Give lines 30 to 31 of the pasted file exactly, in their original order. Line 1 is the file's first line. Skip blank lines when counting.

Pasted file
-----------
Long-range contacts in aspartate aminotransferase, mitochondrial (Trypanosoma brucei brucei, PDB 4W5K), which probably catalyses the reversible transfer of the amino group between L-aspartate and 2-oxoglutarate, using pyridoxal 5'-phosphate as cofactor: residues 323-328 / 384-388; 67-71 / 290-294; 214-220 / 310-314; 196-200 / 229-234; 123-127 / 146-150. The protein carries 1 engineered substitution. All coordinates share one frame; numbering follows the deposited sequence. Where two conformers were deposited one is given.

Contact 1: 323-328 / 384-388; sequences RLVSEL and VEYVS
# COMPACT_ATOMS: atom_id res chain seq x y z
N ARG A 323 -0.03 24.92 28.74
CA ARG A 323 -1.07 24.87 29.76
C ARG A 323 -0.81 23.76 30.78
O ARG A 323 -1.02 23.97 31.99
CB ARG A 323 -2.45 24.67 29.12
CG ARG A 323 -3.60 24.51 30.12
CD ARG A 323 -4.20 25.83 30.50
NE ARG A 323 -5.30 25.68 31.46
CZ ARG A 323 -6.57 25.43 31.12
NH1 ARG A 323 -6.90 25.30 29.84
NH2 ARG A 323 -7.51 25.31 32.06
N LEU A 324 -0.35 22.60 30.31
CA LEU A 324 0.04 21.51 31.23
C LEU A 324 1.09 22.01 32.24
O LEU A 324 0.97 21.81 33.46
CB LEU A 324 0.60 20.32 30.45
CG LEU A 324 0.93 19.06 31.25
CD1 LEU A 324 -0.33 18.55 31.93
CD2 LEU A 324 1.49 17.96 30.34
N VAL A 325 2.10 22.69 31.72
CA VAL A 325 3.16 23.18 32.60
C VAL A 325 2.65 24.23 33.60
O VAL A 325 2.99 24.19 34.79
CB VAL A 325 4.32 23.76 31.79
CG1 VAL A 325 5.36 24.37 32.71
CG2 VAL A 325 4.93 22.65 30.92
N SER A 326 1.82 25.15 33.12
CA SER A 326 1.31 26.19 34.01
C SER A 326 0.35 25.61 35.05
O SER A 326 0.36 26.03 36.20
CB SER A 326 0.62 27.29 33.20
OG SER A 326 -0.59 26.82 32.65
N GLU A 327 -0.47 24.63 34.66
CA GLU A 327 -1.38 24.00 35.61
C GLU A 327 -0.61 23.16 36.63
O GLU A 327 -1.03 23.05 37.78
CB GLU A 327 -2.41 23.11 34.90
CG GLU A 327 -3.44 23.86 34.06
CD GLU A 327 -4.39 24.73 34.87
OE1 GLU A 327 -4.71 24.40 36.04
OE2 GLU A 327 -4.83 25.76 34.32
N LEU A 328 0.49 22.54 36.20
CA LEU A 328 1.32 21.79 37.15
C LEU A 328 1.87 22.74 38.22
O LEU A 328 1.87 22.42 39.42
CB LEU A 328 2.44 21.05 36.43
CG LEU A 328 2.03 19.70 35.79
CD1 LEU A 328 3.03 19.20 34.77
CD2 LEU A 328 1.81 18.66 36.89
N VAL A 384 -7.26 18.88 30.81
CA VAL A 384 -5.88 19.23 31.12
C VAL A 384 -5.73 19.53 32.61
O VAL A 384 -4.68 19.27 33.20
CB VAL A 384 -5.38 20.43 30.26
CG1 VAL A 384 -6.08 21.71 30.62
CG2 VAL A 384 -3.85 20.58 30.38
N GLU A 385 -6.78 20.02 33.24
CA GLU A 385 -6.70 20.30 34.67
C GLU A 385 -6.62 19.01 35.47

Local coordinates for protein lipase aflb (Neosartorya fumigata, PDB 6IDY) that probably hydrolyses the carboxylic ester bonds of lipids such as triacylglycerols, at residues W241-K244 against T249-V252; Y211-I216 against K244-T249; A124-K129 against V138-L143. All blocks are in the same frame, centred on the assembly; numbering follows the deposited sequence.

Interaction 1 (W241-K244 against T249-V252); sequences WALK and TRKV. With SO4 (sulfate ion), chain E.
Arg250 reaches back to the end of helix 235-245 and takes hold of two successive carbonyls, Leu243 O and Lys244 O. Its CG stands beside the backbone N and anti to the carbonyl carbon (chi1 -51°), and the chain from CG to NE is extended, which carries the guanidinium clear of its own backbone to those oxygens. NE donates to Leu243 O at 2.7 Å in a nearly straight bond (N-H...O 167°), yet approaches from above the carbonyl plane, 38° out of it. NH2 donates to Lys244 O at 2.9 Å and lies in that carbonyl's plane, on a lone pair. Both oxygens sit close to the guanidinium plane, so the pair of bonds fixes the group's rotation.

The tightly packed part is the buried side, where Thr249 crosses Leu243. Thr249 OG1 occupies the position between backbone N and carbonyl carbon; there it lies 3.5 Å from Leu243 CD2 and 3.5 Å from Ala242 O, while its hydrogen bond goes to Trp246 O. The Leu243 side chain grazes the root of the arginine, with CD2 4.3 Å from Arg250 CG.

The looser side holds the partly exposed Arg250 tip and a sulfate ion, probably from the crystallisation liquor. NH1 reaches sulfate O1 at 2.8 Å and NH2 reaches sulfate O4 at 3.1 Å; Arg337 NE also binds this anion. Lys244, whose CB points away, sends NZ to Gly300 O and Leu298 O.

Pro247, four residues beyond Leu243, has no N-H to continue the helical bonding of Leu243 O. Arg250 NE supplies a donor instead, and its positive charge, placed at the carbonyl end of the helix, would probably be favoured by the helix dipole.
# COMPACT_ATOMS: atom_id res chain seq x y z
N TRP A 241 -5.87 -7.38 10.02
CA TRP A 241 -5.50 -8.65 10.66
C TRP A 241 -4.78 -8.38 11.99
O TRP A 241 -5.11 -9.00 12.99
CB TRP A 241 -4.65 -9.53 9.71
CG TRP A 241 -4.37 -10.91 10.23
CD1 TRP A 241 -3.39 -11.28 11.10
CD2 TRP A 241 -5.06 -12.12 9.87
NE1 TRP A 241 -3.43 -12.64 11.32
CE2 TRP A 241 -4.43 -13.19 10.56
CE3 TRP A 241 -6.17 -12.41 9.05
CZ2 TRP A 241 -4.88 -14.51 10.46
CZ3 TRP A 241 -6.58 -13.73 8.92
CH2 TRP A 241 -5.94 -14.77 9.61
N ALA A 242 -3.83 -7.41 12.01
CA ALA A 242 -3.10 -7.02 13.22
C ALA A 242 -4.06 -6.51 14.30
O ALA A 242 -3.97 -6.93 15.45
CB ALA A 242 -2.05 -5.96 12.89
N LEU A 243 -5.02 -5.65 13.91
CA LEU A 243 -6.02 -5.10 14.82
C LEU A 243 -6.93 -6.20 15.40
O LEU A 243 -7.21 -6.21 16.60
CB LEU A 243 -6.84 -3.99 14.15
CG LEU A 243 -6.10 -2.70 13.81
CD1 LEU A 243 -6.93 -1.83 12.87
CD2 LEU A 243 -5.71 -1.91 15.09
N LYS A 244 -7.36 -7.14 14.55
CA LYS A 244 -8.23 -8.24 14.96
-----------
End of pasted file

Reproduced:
N SER A 326 1.82 25.15 33.12
CA SER A 326 1.31 26.19 34.01